Computer lab sessions during school in the late 90’s were synonymous with one thing – Logo. This environment/programming language, call it what you may, had been the mainstay of computer lectures in nearly all schools across the country. Kids from the 3rd to 6th grade could be found carefully punching out the commands to solve the exercise and watch the ‘turtle’ zoom around doing their bidding. Behind the seemingly benign facade, Logo explored some of the very intricate aspects of functional programming and provided kids with an easy and an interactive way to pick up computer programming.
The only problem with Logo is that it’s too bland, no one let alone kids, likes to stare at a blank screen with a small triangle drawing squiggly lines everywhere. Enter Scratch – a brainchild of the excellent people over at the MIT Media Lab, the same people who came up with the revolutionary augmented reality technology called the Sixth Sense, a couple of years back. Imagine Logo with a colorful new interface, a Lego-like way of building your program from blocks, an online repository where you can share and discover new projects (a la Github) and above all the ability to replace the boring old triangular turtle with any graphic of your choice, and the end result is Scratch. The program and the interface are quite explanatory (the least you can expect from a programming language learning environment for kids). This workshop will cover everything from the setup to some programming fundamentals.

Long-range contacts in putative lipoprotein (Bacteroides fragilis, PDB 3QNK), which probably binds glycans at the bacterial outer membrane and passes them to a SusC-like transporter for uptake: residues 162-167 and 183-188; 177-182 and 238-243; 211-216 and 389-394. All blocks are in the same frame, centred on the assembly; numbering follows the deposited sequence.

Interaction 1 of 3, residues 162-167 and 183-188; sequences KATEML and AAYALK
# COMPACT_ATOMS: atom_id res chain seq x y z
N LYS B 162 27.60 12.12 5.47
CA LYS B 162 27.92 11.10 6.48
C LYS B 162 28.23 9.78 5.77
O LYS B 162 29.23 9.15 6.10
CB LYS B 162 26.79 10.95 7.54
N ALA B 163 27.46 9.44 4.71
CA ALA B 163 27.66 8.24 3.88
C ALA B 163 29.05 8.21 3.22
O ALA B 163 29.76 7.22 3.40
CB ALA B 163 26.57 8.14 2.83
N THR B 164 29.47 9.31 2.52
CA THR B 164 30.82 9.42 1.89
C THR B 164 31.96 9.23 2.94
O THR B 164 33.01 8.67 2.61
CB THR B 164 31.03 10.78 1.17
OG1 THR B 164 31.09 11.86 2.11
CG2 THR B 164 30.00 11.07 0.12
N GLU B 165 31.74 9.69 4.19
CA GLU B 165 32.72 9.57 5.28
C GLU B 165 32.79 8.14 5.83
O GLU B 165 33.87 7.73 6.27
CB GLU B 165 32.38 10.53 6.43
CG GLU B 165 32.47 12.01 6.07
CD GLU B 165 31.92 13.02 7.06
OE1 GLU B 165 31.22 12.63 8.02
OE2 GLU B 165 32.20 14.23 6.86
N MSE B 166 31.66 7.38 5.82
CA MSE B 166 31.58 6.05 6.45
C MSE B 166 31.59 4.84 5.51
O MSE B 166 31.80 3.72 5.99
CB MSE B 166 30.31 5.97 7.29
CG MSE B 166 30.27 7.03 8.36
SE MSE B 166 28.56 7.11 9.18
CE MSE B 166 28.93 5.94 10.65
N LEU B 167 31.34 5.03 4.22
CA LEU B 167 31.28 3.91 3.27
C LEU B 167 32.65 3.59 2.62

Head over to the Scratch download page and grab the latest version of the application for your operating system. The minimum requirements are Windows 2000 or later, Mac OS X 10.4 or later, Ubuntu Linux 9.04 or later. The installation method will change if you’re running Linux. On Ubuntu, just type in sudo apt-get install scratch in the terminal or look for Scratch in the Software Center. If you’re running Fedora, you can grab an RPM from goo.gl/zXFBX. On other Linux distributions you’ll have to manually build the project from the source code which can be found here goo.gl/BKX0E.
The Scratch team has also released a network installation executable so you can easily install and manage Scratch on multiple computers. Follow the instructions to install Scratch remotely on multiple machines. This can be especially helpful, if you plan to install it in the entire lab.
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